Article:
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People have been developing better, smarter ways to improve efficiencies and save time and money in the supply chain for as long as goods and products have been bought and sold. It seems there are always more inventive ways to improve efficiencies. The most significant breakthroughs in supply chain optimization came with the advent of advanced computing technology and have evolved dramatically in the past 25 years. And now, executives can break down every level of the manufacturing, processing and transportation of goods to find ways to reduce supply chain costs, improve margins, lower inventories, increase manufacturing throughput and increase their overall return on investment (ROI). Sustainability issues have also recently been introduced into the mix, adding another wrinkle to an already complicated list of measurable concerns.
Just as optimizing the supply chain is about saving money, so is creating more sustainable processes. As much as eco-friendly practices send a positive corporate message, they can also improve efficiency and profitability.
Examples of the synergies between cost savings, process efficiency and sustainable practices are everywhere. From improved package designs that save on gas or refrigeration costs to advanced corporate programs that play on their energy efficient green building designs or commitments to using wind energy and other green alternatives for large percentages of operating costs, sustainability can help a business from top to bottom, helping grow new business, save costs and retain market share with increasingly sustainability-conscious consumers.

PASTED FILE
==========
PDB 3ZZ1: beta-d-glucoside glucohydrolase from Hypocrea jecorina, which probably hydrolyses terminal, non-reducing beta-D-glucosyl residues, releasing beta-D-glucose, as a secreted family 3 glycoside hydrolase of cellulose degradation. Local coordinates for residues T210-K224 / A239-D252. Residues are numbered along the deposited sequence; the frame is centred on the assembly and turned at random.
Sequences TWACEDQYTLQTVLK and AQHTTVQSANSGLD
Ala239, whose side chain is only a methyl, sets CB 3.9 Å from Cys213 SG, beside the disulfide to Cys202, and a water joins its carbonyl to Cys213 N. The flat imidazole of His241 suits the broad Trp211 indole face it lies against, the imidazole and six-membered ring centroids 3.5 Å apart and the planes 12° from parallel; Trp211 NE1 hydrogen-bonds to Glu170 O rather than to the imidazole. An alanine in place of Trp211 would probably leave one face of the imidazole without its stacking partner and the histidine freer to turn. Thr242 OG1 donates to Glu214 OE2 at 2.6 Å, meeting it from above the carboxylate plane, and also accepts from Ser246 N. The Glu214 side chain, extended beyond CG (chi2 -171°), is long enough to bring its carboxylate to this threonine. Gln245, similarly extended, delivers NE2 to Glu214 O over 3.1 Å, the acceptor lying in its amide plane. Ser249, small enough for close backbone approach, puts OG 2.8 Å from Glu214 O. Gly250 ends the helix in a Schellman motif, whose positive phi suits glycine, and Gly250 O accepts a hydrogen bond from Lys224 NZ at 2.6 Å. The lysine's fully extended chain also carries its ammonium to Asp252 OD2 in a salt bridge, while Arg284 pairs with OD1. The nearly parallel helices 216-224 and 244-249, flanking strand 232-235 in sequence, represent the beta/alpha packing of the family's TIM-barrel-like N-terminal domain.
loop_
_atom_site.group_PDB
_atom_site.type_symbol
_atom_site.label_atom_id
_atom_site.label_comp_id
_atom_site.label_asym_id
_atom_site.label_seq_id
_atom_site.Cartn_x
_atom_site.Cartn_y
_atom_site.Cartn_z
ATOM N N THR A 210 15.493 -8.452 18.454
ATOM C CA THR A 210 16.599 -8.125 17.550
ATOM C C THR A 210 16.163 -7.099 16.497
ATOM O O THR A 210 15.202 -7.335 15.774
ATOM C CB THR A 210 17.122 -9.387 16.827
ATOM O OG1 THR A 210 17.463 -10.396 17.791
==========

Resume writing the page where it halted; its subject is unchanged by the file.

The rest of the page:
Packaging systems optimization programs were developed with just these synergies in mind. At the heart of one such program is the intention to provide companies with new ways to streamline operations and reduce total systems costs. The program hones in on efficiency and waste reduction throughout the supply chain and maps out sustainable fixes that improve the bottom line. Everything from material optimization and package design to material handling and distribution are analyzed.
Companies are on a constant hunt to build more with less, but some of the biggest advancements in recent years have come from developing ways for companies to do more with the material they already have. From developing new package designs and reengineering old ones to creating the same package shapes with less material, this trend can be seen in virtually every consumer packaged good company. Creating new shapes in juice bottles that save material but don’t sacrifice filling volume is just one example. The new milk container available in Sam’s Club that is square-shaped and caseless is another example. Even label makers are getting into the game. Eastman Chemical’s newest shrink labels can be made with 20% less material than traditional labels of the past. Part of Georgia-Pacific’s contribution to this area of study is creating corrugated boxes that have reduced fiber content, saving material costs and reducing package weight while maintaining strength and support.